If you have some Italian in your heritage and you have two X chromosomes, you should know how to make sauce.
Continuing the theme of “so basic it shouldn’t need a recipe and I’d rather be writing” posts, here is the vegan and gluten-free fried rice recipe TC makes for me when we have leftover fried rice.
This is not a coffee cake in the sense of something that’s covered in streusel. Sorry. This is a coffee cake in the sense of a cake that’s not quite sweet enough for dessert but is perfect for a mid-morning or mid-afternoon caffeine break. Not sorry.
I don’t even drink coffee. I have no clue if this will “go” with coffee or not. Pairing sourdough with sour coffee doesn’t make sense to me, but I don’t make the rules, I just follow them. This is my first time participating in one of these link-ups.
Ordering at Chinese Restaurants when you’re Gluten-Free
Pro Tip: Order the dish you desire without soy sauce or any sauce at all (steamed, you’re even safer.)
Do a little research, figure out how the dish is made. Understanding how certain dishes are prepared helps you understand possible sources of gluten-containing products. Finally, if you don’t care about cooking, heaven help you if you’re gluten-free.
Or Maybe Not
The continual availability of new gluten-free products hasn’t ceased to amaze me. People with actual Coeliac disease make up less than 1% of the US population, yet the GF foods market is valued at >$10.5 billion (in 2013). Since I pinpointed my gluten sensitivity in May 2011, I went from barely being able to find sorghum flour at ShopRite to being able to buy GF (and vegan) bread at Trader Joe’s, Whole Foods (duh), Sprouts, and Safeway.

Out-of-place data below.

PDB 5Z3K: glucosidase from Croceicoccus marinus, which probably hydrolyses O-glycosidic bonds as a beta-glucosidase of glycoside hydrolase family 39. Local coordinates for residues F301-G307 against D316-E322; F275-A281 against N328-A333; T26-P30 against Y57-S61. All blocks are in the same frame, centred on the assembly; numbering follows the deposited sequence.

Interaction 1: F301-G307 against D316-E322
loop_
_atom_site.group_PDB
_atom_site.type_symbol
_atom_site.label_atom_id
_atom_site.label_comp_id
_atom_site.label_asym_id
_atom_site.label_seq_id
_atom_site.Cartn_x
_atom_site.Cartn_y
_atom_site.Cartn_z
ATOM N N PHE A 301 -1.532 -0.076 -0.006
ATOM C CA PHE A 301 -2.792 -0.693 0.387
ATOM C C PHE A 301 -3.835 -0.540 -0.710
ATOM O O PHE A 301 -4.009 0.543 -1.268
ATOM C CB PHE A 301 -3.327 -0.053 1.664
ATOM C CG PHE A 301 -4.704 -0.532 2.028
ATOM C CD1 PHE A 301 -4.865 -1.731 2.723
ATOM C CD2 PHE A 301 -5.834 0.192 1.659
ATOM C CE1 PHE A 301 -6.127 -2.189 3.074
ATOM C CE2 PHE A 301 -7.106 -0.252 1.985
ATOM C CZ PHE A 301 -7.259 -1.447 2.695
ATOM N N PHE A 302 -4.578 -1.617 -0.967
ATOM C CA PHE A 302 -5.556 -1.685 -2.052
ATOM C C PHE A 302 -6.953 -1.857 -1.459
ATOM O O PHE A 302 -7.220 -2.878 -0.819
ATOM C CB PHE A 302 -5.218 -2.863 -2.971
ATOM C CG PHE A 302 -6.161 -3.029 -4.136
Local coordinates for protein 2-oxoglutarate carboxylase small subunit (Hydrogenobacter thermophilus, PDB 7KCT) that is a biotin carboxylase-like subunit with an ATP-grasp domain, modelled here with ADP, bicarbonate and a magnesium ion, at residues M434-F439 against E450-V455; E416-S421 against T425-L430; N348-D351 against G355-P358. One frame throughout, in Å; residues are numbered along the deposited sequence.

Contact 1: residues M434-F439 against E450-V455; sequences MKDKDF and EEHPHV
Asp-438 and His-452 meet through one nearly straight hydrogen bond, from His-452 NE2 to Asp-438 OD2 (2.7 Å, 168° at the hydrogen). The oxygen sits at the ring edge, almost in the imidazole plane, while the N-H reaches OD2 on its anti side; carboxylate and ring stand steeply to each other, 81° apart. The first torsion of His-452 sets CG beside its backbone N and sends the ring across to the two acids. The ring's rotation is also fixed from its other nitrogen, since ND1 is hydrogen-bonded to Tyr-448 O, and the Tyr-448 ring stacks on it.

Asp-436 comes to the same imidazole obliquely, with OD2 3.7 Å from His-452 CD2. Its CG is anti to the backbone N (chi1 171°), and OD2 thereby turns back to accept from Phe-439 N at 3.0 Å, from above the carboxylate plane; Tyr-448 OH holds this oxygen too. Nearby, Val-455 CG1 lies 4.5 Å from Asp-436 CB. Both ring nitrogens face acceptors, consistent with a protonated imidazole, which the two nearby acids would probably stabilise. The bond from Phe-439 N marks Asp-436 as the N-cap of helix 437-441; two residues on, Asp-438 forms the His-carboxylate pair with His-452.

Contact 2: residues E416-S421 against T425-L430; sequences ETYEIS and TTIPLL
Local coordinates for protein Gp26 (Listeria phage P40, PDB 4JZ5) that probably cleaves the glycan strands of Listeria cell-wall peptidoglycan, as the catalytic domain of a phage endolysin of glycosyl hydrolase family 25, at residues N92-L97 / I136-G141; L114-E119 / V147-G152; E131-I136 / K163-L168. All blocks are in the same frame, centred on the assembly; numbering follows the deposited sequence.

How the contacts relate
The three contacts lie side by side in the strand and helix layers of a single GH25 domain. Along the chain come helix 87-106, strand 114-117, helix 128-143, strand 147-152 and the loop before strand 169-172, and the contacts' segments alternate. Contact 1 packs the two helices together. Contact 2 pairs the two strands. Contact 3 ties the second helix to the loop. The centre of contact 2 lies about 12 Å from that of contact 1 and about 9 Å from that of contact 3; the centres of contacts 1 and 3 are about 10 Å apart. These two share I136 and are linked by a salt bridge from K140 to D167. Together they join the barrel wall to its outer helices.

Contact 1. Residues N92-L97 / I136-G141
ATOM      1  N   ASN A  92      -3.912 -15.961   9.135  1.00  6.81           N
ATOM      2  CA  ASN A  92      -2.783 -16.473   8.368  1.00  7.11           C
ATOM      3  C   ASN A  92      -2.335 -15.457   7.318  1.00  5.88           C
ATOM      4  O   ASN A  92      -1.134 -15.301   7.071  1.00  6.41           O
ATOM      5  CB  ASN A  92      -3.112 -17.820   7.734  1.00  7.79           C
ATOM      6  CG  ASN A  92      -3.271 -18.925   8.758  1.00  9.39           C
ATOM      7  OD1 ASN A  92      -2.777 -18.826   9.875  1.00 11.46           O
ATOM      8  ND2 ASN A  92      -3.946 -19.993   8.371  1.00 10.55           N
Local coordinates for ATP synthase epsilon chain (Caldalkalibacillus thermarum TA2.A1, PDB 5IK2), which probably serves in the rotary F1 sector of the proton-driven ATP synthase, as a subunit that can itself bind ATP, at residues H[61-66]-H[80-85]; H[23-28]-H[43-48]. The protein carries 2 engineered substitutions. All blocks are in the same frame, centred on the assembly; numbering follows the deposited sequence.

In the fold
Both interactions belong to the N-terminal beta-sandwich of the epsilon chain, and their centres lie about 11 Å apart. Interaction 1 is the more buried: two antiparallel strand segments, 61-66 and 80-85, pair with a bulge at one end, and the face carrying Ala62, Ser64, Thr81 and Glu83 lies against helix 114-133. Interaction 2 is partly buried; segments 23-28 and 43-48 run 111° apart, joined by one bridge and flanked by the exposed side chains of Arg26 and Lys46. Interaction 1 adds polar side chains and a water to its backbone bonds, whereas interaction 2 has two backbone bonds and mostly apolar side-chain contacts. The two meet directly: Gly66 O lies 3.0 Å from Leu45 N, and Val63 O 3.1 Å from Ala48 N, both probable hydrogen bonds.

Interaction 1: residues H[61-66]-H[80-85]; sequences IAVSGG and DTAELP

OMG! It’s a hippie lentil loaf!
Miriam at Mouthwatering Vegan created this Epic Veggie Loaf. I have nothing to add other than my substitutions:
Regular Cinnamon Toast Crunch cereal is not vegan and gluten-free. HOWEVER, Van’s makes a reasonably close VGF alternative, Cinnamon Heaven. I reviewed this cereal last year. TC challenged me to make a coffee cake with cinnamon toast crunch.
Pinterest yielded several recipes, precious few from scratch. For my junior paper on diets and religion, I picked up a series of essays on women and food, and I recall one that was elaborating on why women in the ’50s felt pressured to “do it all”: keeping the perfect house, dressing neatly, managing the children, and making dinners with all the new electric gadgets and convenience foods. That drive to use convenience foods is why I find some 1950’s cookbooks gross (et tu, ridiculous Sunset cookbook in my grandparents’ home library). I think the essay was from this book?